The Great Pacific Plastic Garbage Patch Is Now Bigger Than Texas, Says Ocean Cleanup Foundation

Thursday, 22 March 2018 - 1:08PM
Earth
Thursday, 22 March 2018 - 1:08PM
The Great Pacific Plastic Garbage Patch Is Now Bigger Than Texas, Says Ocean Cleanup Foundation
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Image credit: YouTube

The existence of the Great Pacific Garbage Patch isn't a secret, but it doesn't seem like it's common knowledge, either. That's pretty remarkable considering the GPGP consists of about 88,000 tons of floating trash and is currently three times larger than France, drifting between California and Hawaii.

 

According to new research published today by the Ocean Cleanup Foundation (which coordinated 16 international researchers to survey the Patch), the GPGP is not only growing—it's becoming a ticking time bomb for the world's oceans.



According to the Foundation's findings, the Great Pacific Garbage Patch contains around 1.8 trillion pieces of trash, a number which has increased exponentially since the 1970s.

 

The vast majority of it is plastic, made of Polyethylene and Polypropylene, and though plastic is notoriously long-lived, the Foundation has reported that the garbage patch is slowly breaking down. This might seem like a cause for celebration, but the reality is much less encouraging: the breakdown of this mass of plastic will mean that tiny particles of it will begin to fill the surrounding ocean, potentially turning the ocean into a "plastic soup."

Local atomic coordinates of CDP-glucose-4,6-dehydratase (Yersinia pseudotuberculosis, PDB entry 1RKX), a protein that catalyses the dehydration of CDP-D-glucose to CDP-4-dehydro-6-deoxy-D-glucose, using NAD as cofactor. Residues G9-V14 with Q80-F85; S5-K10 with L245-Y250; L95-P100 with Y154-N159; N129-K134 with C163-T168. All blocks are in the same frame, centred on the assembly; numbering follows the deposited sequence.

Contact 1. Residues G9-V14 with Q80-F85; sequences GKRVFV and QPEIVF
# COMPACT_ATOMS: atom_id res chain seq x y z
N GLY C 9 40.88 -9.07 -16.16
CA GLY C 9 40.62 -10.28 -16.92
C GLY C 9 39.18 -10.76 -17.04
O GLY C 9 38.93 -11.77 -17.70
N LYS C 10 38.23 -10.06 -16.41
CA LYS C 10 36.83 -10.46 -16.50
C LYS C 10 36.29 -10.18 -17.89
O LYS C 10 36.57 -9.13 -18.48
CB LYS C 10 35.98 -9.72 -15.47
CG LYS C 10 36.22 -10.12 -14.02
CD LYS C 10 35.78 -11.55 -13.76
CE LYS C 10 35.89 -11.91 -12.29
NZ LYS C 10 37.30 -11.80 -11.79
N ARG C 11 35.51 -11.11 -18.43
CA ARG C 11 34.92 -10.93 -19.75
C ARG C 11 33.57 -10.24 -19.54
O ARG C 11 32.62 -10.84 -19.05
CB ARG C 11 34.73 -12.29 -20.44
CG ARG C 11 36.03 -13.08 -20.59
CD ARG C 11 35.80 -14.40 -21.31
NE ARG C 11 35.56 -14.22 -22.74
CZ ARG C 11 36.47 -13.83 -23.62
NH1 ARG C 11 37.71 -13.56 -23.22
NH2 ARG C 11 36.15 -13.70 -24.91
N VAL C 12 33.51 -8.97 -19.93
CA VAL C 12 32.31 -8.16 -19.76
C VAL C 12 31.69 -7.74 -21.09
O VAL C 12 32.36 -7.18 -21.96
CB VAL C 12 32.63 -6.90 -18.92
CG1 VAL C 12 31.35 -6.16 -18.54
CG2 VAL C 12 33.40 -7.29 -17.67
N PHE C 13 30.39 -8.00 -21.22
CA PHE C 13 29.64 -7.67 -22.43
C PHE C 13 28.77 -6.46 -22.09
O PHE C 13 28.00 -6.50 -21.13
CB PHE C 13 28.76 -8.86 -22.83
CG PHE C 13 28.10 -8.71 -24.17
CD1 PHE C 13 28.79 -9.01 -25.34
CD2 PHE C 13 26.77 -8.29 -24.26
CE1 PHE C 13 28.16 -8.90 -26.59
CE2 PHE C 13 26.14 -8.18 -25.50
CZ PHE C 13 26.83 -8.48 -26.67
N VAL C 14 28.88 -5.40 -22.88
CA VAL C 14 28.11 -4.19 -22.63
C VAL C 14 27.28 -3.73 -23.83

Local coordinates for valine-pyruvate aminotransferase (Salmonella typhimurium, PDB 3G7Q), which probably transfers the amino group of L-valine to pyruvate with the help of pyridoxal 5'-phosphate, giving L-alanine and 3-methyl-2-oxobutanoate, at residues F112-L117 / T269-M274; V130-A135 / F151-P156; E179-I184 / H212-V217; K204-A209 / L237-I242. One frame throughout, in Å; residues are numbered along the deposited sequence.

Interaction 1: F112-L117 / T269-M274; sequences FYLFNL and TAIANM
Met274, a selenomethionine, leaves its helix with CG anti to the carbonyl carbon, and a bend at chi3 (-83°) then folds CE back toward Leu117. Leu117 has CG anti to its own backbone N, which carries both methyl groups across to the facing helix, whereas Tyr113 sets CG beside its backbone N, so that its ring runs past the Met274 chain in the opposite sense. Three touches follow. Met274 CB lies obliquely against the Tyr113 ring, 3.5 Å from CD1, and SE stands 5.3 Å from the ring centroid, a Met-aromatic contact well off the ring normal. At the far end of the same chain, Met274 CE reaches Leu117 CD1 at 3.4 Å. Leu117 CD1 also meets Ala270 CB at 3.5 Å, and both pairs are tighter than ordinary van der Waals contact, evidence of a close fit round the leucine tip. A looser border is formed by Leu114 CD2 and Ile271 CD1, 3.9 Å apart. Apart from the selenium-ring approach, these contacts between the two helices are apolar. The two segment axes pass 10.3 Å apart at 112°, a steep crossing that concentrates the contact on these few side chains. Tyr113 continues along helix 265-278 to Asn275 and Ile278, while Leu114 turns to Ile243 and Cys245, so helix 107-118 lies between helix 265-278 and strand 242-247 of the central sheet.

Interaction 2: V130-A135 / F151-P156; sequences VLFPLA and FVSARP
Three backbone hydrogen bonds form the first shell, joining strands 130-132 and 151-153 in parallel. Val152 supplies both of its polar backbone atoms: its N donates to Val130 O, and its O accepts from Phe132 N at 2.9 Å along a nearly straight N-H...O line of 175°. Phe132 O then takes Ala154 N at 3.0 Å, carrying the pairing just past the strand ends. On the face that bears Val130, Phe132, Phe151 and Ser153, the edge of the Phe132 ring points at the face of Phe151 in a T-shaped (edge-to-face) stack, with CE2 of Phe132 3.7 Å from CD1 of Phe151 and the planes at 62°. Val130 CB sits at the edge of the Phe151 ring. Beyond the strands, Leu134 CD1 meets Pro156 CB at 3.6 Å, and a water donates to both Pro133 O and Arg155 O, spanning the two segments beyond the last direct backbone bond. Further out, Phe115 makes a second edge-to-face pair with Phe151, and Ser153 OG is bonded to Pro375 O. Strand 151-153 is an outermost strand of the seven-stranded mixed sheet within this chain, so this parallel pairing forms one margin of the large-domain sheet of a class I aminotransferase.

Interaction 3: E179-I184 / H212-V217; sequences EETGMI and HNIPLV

The implications of microplastics on aquatic biology is still being studied, but scientists have already made some disturbing discoveries, including that many species of fish are mistaking the tiny pieces of plastic for food and eating them. This means plastic is starting to enter the food chain and infect the nutritional content of sea life, which could (at the very least) end up making sea life more dangerous for humans to eat.



The solution, the Ocean Cleanup Foundation says, is to clean up the Great Pacific Garbage Patch before its larger pieces break down and become much more difficult to collect. This is easier said than done, however—the GPGP lies in international waters, and no government has volunteered to take responsibility for it. If action isn't taken soon, it seems the Patch will become everyone's problem.

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